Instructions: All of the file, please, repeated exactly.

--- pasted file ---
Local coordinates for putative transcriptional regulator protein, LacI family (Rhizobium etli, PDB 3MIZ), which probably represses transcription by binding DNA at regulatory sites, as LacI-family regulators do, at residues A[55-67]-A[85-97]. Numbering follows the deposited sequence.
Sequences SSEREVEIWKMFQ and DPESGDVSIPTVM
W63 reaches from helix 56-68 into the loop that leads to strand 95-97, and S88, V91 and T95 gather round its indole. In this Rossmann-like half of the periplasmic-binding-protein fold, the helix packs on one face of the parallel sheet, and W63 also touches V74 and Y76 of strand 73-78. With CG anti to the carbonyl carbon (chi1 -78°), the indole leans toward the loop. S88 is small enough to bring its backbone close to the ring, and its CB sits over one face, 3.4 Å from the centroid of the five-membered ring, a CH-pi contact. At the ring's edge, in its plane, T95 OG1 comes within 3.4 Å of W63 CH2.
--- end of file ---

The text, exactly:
Local coordinates for putative transcriptional regulator protein, LacI family (Rhizobium etli, PDB 3MIZ), which probably represses transcription by binding DNA at regulatory sites, as LacI-family regulators do, at residues A[55-67]-A[85-97]. Numbering follows the deposited sequence.
Sequences SSEREVEIWKMFQ and DPESGDVSIPTVM
W63 reaches from helix 56-68 into the loop that leads to strand 95-97, and S88, V91 and T95 gather round its indole. In this Rossmann-like half of the periplasmic-binding-protein fold, the helix packs on one face of the parallel sheet, and W63 also touches V74 and Y76 of strand 73-78. With CG anti to the carbonyl carbon (chi1 -78°), the indole leans toward the loop. S88 is small enough to bring its backbone close to the ring, and its CB sits over one face, 3.4 Å from the centroid of the five-membered ring, a CH-pi contact. At the ring's edge, in its plane, T95 OG1 comes within 3.4 Å of W63 CH2.